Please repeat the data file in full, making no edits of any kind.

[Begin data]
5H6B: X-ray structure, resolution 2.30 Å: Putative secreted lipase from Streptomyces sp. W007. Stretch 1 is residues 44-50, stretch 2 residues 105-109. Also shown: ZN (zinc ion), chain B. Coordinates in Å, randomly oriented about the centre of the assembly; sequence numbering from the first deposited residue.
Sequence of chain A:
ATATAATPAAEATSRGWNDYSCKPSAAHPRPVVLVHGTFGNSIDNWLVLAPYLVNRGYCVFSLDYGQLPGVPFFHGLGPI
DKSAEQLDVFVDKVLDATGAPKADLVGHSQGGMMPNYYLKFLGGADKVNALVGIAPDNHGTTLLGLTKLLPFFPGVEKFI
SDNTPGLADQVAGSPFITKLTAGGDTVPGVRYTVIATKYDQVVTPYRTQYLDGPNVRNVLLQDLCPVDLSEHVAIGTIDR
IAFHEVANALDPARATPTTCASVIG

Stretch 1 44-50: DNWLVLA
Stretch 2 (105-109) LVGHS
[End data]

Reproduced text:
5H6B: X-ray structure, resolution 2.30 Å: Putative secreted lipase from Streptomyces sp. W007. Stretch 1 is residues 44-50, stretch 2 residues 105-109. Also shown: ZN (zinc ion), chain B. Coordinates in Å, randomly oriented about the centre of the assembly; sequence numbering from the first deposited residue.
Sequence of chain A:
ATATAATPAAEATSRGWNDYSCKPSAAHPRPVVLVHGTFGNSIDNWLVLAPYLVNRGYCVFSLDYGQLPGVPFFHGLGPI
DKSAEQLDVFVDKVLDATGAPKADLVGHSQGGMMPNYYLKFLGGADKVNALVGIAPDNHGTTLLGLTKLLPFFPGVEKFI
SDNTPGLADQVAGSPFITKLTAGGDTVPGVRYTVIATKYDQVVTPYRTQYLDGPNVRNVLLQDLCPVDLSEHVAIGTIDR
IAFHEVANALDPARATPTTCASVIG

Stretch 1 44-50: DNWLVLA
Stretch 2 (105-109) LVGHS